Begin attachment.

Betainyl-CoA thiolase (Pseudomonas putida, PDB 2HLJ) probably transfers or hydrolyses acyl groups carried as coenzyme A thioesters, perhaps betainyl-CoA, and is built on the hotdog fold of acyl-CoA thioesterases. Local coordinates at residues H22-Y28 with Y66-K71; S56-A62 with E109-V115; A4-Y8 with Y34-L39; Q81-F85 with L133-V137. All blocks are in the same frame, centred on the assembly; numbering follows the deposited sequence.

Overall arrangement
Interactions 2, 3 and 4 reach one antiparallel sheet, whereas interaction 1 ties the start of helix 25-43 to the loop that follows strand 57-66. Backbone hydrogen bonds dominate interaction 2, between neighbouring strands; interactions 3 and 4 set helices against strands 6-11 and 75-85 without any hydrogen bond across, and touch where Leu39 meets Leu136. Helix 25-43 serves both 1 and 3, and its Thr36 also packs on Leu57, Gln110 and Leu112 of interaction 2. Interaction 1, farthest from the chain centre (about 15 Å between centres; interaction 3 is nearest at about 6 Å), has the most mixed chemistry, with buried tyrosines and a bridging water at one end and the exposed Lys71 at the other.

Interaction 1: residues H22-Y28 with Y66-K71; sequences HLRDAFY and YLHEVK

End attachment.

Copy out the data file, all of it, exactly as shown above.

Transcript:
Betainyl-CoA thiolase (Pseudomonas putida, PDB 2HLJ) probably transfers or hydrolyses acyl groups carried as coenzyme A thioesters, perhaps betainyl-CoA, and is built on the hotdog fold of acyl-CoA thioesterases. Local coordinates at residues H22-Y28 with Y66-K71; S56-A62 with E109-V115; A4-Y8 with Y34-L39; Q81-F85 with L133-V137. All blocks are in the same frame, centred on the assembly; numbering follows the deposited sequence.

Overall arrangement
Interactions 2, 3 and 4 reach one antiparallel sheet, whereas interaction 1 ties the start of helix 25-43 to the loop that follows strand 57-66. Backbone hydrogen bonds dominate interaction 2, between neighbouring strands; interactions 3 and 4 set helices against strands 6-11 and 75-85 without any hydrogen bond across, and touch where Leu39 meets Leu136. Helix 25-43 serves both 1 and 3, and its Thr36 also packs on Leu57, Gln110 and Leu112 of interaction 2. Interaction 1, farthest from the chain centre (about 15 Å between centres; interaction 3 is nearest at about 6 Å), has the most mixed chemistry, with buried tyrosines and a bridging water at one end and the exposed Lys71 at the other.

Interaction 1: residues H22-Y28 with Y66-K71; sequences HLRDAFY and YLHEVK